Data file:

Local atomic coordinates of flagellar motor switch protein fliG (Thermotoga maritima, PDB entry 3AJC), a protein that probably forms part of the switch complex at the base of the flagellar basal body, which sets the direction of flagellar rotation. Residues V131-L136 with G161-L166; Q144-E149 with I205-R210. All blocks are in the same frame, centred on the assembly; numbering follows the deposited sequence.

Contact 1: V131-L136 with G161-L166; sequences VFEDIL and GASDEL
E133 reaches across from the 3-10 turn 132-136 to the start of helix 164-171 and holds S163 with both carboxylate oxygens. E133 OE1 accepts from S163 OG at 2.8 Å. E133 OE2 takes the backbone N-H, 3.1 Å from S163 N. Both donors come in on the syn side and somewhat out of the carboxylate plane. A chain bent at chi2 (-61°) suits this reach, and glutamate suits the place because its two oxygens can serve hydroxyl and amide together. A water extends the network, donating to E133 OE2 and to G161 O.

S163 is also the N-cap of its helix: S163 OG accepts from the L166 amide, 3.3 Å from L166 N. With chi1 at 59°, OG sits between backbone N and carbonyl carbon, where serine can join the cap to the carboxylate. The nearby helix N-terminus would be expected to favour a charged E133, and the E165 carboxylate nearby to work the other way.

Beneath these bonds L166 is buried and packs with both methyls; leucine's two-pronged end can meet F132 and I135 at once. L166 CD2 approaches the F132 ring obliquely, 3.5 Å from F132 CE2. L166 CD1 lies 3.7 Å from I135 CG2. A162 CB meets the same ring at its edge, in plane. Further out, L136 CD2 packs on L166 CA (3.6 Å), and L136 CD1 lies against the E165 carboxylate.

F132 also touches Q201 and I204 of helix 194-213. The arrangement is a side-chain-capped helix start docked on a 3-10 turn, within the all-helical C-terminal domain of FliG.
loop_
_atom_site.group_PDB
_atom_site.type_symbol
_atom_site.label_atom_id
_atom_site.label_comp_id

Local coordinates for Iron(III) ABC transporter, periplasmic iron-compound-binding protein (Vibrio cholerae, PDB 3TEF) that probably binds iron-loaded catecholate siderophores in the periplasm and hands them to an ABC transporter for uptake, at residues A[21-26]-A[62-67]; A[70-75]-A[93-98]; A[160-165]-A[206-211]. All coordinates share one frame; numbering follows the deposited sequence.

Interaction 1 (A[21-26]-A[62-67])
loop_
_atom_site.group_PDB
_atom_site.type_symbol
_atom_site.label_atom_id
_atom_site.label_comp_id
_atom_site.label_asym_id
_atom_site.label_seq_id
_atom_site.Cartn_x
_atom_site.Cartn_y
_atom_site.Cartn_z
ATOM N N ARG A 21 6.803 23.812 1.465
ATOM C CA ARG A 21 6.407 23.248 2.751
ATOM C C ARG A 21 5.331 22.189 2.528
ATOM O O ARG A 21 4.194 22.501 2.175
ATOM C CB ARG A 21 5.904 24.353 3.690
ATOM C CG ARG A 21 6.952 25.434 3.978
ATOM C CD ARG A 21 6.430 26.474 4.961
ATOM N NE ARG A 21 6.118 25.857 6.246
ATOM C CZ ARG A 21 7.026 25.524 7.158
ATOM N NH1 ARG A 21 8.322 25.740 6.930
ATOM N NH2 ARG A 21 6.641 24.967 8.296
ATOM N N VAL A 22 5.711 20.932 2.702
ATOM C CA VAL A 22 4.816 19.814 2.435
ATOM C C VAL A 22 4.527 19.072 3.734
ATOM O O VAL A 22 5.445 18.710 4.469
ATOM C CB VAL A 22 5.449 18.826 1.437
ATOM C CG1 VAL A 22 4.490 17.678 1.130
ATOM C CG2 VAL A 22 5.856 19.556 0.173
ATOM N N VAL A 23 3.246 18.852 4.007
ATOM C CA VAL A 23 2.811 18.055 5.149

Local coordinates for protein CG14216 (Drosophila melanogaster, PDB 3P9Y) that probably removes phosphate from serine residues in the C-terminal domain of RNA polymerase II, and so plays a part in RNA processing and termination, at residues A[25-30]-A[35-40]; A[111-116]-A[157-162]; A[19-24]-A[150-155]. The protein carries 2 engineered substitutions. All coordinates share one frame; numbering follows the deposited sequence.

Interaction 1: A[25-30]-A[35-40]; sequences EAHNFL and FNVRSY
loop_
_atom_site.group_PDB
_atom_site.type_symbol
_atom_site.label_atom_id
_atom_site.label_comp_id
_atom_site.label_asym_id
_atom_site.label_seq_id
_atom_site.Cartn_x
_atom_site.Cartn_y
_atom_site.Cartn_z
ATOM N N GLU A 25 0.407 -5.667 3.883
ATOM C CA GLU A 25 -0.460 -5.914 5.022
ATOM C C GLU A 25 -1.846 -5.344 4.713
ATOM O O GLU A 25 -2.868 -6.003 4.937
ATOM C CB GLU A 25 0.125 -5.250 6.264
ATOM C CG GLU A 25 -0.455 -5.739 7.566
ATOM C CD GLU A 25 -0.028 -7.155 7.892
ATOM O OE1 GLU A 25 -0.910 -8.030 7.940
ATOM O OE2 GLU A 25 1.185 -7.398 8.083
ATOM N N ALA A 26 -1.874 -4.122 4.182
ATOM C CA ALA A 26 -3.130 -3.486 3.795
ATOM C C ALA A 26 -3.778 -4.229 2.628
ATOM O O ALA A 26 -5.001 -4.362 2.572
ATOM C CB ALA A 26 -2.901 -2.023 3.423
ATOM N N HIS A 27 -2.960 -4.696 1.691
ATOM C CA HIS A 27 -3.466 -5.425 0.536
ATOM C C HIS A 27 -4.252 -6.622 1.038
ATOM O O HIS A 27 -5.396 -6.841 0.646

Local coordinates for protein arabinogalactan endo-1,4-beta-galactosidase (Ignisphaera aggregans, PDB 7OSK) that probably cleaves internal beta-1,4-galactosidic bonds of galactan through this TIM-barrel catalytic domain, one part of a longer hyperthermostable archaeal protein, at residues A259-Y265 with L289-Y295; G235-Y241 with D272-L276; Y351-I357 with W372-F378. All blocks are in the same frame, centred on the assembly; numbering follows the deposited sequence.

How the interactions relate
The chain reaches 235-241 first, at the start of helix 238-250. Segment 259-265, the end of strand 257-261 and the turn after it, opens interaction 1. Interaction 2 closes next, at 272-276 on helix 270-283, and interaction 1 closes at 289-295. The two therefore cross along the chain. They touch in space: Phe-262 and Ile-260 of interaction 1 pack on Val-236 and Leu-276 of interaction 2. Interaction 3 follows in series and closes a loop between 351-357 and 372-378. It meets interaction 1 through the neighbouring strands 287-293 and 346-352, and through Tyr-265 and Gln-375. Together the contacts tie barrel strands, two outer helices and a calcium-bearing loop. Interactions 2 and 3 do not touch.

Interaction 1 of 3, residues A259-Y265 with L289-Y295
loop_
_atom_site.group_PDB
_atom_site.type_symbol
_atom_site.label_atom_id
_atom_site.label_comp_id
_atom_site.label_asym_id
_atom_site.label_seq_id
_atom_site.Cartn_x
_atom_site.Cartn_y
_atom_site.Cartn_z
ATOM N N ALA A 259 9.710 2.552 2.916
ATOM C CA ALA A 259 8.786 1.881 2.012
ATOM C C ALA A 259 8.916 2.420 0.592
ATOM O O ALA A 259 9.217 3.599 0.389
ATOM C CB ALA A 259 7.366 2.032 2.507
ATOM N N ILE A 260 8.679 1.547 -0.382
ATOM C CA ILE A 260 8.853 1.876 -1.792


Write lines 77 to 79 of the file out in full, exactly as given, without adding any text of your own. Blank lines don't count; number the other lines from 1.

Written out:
Interaction 1 of 3, residues A259-Y265 with L289-Y295
loop_
_atom_site.group_PDB